Ropin’ in the Rain
Competition got a little dirty during the first day of the eighth annual Molokai Stampede at Kapualei Ranch. Squinting through pouring rain, gripping slippery ropes as their horses sent mud flying across the arena, cowboys toughed it out through stormy conditions last Saturday. Eighty-five teams were narrowed down to eight by the final round of stiff competition in the # 11 team roping events, while the afternoon’s keiki and barrel events were postponed from the downpour.
“Rain changes strategy and game plan — anyone can rope under perfect conditions, but who can rope [when it’s not perfect]?” said emcee Zhantell Dudoit during the event.
Bringing dozens of contestants of all ages from around the state, and — for the first time — the continental U.S., the annual two-day rodeo features events like team roping, barrel racing, branding and dummy roping for kids.
The crowd took cover under canopies and umbrellas, thunderously cheering and applauding over the sound of rain for their paniolo favorites, while the weather put the ropers’ skills to the test. Kili Galam of Molokai he said the wet and muddy conditions were tough for both him and his horse.
“The horse kept sliding so he couldn’t run as fast,” he said. “If I felt the horse slip, I didn’t want to control him but let him do his thing.”
But despite the challenges of the day, the rules of the game remain the same. As each team of cowboys back their horses up, one nods for the steer to be released from the chute and flies into action. The “header” paniolo ropes the horns and turns the steer while the heeler follows close behind, catching the two back legs for a “clean run.”
Teams are penalized 10 seconds for “breaking the barrier” or coming out of the box too soon, five seconds for roping one hoof instead of two, and are disqualified if unable to complete both tasks. It all happens within seconds.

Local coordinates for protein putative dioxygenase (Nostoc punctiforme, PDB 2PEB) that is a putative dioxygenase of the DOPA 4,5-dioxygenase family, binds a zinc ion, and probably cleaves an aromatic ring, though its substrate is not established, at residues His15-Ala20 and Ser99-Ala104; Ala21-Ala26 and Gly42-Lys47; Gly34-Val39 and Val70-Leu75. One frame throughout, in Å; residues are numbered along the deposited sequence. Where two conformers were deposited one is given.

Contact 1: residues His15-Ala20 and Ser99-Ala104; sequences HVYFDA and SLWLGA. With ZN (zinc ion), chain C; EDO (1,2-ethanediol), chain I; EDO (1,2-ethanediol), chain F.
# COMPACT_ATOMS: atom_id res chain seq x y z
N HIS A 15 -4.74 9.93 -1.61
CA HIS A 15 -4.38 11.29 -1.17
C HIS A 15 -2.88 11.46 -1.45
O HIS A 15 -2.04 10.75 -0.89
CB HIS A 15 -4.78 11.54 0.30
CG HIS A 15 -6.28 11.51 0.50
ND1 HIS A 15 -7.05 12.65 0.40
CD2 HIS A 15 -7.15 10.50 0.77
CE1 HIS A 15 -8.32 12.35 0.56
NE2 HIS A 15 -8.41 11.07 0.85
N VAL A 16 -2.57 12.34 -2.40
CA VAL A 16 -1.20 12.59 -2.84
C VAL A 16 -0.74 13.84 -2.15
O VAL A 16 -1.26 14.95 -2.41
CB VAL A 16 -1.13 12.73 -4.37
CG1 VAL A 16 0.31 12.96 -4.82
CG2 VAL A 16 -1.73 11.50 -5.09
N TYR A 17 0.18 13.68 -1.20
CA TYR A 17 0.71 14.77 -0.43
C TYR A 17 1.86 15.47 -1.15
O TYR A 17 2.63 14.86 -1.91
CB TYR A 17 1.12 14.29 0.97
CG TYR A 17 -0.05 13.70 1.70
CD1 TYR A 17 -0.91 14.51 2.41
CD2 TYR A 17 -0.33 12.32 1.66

“Team roping is mostly a mental game of staying in the game,” said Hawaii Island cowboy Travis Gomes, who won the # 11 team roping event with Molokai’s Rex Kamakana. “When the conditions change, you change the game.”
For Gomes, that meant taking his time when roping the steer in the final round after the arena became slick.
Gomes said this is his second year competing at the Molokai Stampede, adding that he plans to keep coming back. The Stampede offers some of the biggest prizes in Hawaii, he said, including cash, saddles and an all-terrain vehicle for the overall winner.
The prizes are funded by the Austin ohana, owners of Kaluaplei Ranch for generations, according to Saucie Dudoit, rodeo secretary. She and her husband Goat, ranch manager, work with the Austins to organize the annual Stampede event, perpetuating the culture and keeping the paniolo lifestyle alive.
It’s not just the prospect of winning that brings off-island ropers like Gomes back every year.
“We like the peace and serenity [of Molokai] and the people take care of us like family,” he said.
For the first time on Molokai, the Paniolo Preservation Society displayed the Paniolo Hall of Fame in a traveling exhibit at the Stampede. Created by and voted on by the Oahu Cattlemen Association, the Paniolo Hall of Fame is currently made up of 128 members and is meant to commemorate past and present paniolo statewide who preserved the heritage and helped make it legendary.
“These cowboys [in the hall of fame] are masters of the open range,” said Molokai paniolo Clifford Dudoit.
Clifford said he was born ranching and training horses for a living.
“This is our history but it’s dying — there’s hardly any horsemanship anymore,” he said. “Seventy percent of people think they can just jump on a horse and be a cowboy.”
To Clifford, horsemanship is about understanding and knowing how to communicate with the horse—something that requires practice and patience. He said it’s hard to predict where the future is heading, but the Hall of Fame and events like the Molokai Stampede help keep the tradition alive.
Check next week’s Dispatch for more Stampede results.We cannot display this gallery